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Hinsdale - Illinois: Walk This Way

Cop and Kid PhotoFive years ago, few kids in the Chicago suburb of Hinsdale walked to school. A local nurse’s crusade for sidewalks paved the way for change.

Most kids live within a mile of school, yet few were walking or biking.
“Way too many parents were driving their kids to school,” says Maryann Romanelli, a nurse and resident of Hinsdale, Illinois. “[Hinsdale] just doesn't have any reasons why people shouldn't be walking, except for lack of sidewalks. ”

She rallied the community to participate in International Walk to School Day. To bring visibility to the need for safe routes and sidewalks, Romanelli spearheaded a district-wide Walk to School Day in 2000. She lobbied both the village and school boards to participate. “I worked for three months making signs, getting fliers, finding information, organizing the schools,” she says. “They said if I could pull it off, they would come.”

“There was barely a car out there. It was such a different scene, it was amazing to everybody,” says Romanelli of Hinsdale’s first Walk to School Day. The streets were filled with students and families, police and firefighters, teachers and administrators, and local, state and federal political leaders. “You have to work together,” she says. “This is the only way we are going to get change.”

Now, more than seven miles of new sidewalk are in the works. “It came to the forefront because of the walk,” says Romanelli. “It’s why Walk to School Day is so effective—people are actually out there.” The first few miles of sidewalks have bordered schools, connecting them to parks, neighborhoods and other activity centers.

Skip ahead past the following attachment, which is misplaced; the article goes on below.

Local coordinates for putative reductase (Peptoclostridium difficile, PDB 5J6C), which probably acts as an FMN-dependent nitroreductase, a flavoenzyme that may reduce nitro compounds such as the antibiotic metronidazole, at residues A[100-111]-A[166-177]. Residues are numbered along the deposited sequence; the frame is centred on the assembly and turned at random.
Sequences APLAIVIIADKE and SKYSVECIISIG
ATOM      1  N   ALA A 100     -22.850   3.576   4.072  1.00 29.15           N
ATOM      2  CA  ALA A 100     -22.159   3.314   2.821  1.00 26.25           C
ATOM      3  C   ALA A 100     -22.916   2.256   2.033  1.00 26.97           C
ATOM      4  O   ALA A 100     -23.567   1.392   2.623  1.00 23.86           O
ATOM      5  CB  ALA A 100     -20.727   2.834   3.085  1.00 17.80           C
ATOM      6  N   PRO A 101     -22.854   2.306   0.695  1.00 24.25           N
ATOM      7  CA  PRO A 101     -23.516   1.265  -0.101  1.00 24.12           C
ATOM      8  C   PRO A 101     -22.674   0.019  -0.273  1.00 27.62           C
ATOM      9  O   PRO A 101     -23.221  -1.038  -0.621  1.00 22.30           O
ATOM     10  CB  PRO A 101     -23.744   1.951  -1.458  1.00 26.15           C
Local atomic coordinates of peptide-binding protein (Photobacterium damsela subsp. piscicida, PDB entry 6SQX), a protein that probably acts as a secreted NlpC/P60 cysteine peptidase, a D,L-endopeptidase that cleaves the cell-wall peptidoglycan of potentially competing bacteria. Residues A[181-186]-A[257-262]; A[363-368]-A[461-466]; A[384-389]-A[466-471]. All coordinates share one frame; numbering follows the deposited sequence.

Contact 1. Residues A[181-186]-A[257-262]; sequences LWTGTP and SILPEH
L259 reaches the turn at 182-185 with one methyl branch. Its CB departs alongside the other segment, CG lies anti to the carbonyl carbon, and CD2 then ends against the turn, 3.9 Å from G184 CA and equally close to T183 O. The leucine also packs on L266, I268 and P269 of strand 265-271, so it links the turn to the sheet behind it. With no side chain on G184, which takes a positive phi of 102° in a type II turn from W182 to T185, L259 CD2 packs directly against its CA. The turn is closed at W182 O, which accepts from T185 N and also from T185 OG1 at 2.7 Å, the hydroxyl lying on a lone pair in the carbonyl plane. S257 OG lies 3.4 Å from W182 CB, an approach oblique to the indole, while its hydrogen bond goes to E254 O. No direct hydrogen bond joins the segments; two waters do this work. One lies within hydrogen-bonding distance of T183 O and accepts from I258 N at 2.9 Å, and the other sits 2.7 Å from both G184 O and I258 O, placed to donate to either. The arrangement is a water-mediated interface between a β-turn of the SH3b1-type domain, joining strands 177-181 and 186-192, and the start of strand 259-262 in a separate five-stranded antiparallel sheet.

Schools are incorporating walking into curriculum. At Oak Elementary School, students are walking at recess, calculating their mileage and learning about the benefits of exercise and healthy eating. “They took the idea of Walk to School Day and had the kids figure out mileage and steps,” says Romanelli of the school’s educators. “They have made this fun, and incorporated walking into every subject.”

“More kids are walking and biking than ever,”
says Romanelli. “Everything was kind of adversarial at first. It’s such a nice relationship now with the people in the village, with the [school] board, with the police—it’s changed so much in so many positive ways.”

Maryann Romanelli is event coordinator for District 181’s Walk to School Day, and a community advocate who is sharing Hinsdale’s strategies with leaders nationwide. For more information, contact her at

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Five years ago after garnering the support from the school district, local government, and school board members, a concerned parent launched a campaign to bring attention to the need for sidewalks ...

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